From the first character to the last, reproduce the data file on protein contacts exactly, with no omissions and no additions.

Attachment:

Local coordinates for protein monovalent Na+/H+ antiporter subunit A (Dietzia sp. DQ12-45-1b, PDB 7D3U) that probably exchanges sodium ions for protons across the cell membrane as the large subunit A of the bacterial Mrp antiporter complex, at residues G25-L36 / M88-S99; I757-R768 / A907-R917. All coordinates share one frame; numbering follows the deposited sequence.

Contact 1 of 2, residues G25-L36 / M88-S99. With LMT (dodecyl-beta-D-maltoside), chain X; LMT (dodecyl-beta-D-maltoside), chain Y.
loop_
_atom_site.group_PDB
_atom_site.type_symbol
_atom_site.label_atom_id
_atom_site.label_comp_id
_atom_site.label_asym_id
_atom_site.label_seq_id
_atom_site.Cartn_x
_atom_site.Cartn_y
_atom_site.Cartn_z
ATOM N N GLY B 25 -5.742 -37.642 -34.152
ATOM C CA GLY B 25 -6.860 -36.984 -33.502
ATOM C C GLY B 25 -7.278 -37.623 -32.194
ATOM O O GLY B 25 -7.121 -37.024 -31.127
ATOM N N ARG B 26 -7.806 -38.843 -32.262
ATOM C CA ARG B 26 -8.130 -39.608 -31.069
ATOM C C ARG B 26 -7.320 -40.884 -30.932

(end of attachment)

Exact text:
Local coordinates for protein monovalent Na+/H+ antiporter subunit A (Dietzia sp. DQ12-45-1b, PDB 7D3U) that probably exchanges sodium ions for protons across the cell membrane as the large subunit A of the bacterial Mrp antiporter complex, at residues G25-L36 / M88-S99; I757-R768 / A907-R917. All coordinates share one frame; numbering follows the deposited sequence.

Contact 1 of 2, residues G25-L36 / M88-S99. With LMT (dodecyl-beta-D-maltoside), chain X; LMT (dodecyl-beta-D-maltoside), chain Y.
loop_
_atom_site.group_PDB
_atom_site.type_symbol
_atom_site.label_atom_id
_atom_site.label_comp_id
_atom_site.label_asym_id
_atom_site.label_seq_id
_atom_site.Cartn_x
_atom_site.Cartn_y
_atom_site.Cartn_z
ATOM N N GLY B 25 -5.742 -37.642 -34.152
ATOM C CA GLY B 25 -6.860 -36.984 -33.502
ATOM C C GLY B 25 -7.278 -37.623 -32.194
ATOM O O GLY B 25 -7.121 -37.024 -31.127
ATOM N N ARG B 26 -7.806 -38.843 -32.262
ATOM C CA ARG B 26 -8.130 -39.608 -31.069
ATOM C C ARG B 26 -7.320 -40.884 -30.932